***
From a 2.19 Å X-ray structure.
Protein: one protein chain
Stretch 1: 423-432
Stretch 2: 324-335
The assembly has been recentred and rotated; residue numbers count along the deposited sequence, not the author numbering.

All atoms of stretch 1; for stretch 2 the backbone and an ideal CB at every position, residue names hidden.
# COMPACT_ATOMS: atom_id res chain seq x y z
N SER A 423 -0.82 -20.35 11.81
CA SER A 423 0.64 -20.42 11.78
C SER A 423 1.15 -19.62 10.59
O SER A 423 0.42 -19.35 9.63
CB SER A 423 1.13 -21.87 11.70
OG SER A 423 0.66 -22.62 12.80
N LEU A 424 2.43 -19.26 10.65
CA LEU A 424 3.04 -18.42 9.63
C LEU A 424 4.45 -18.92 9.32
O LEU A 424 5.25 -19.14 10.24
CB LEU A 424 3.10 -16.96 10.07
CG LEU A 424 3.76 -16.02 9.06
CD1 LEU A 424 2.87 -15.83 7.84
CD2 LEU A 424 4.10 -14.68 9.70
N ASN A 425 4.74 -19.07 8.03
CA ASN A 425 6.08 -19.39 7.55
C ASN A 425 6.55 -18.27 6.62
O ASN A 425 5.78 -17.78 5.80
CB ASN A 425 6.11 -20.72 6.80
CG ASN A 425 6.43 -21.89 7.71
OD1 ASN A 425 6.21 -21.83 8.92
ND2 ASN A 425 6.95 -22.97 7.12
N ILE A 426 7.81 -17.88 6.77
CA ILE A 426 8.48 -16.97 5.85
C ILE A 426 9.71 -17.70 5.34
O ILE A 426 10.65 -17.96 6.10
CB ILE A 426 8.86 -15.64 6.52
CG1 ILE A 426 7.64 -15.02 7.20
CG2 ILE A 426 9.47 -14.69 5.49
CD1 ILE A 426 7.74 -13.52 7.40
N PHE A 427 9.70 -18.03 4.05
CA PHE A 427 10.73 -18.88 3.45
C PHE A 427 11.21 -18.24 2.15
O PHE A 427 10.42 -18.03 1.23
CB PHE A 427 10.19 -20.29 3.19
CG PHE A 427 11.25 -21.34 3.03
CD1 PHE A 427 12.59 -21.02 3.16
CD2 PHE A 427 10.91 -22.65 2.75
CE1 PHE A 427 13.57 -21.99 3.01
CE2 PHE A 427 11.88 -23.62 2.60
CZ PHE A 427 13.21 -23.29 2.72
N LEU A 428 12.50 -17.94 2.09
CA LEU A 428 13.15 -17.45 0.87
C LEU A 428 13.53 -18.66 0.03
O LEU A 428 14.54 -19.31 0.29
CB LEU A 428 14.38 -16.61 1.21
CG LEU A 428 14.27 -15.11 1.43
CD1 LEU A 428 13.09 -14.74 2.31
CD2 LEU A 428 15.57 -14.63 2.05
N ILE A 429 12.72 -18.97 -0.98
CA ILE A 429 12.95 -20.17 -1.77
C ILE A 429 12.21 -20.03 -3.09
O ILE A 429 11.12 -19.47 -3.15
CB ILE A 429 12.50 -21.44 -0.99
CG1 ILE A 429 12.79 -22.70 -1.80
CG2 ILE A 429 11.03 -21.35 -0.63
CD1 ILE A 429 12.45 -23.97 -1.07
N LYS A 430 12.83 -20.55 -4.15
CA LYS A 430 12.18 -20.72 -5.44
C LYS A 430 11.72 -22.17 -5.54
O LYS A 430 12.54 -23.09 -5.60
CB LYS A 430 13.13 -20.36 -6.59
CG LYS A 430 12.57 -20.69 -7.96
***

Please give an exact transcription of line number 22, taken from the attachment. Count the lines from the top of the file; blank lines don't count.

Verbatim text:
N ASN A 425 4.74 -19.07 8.03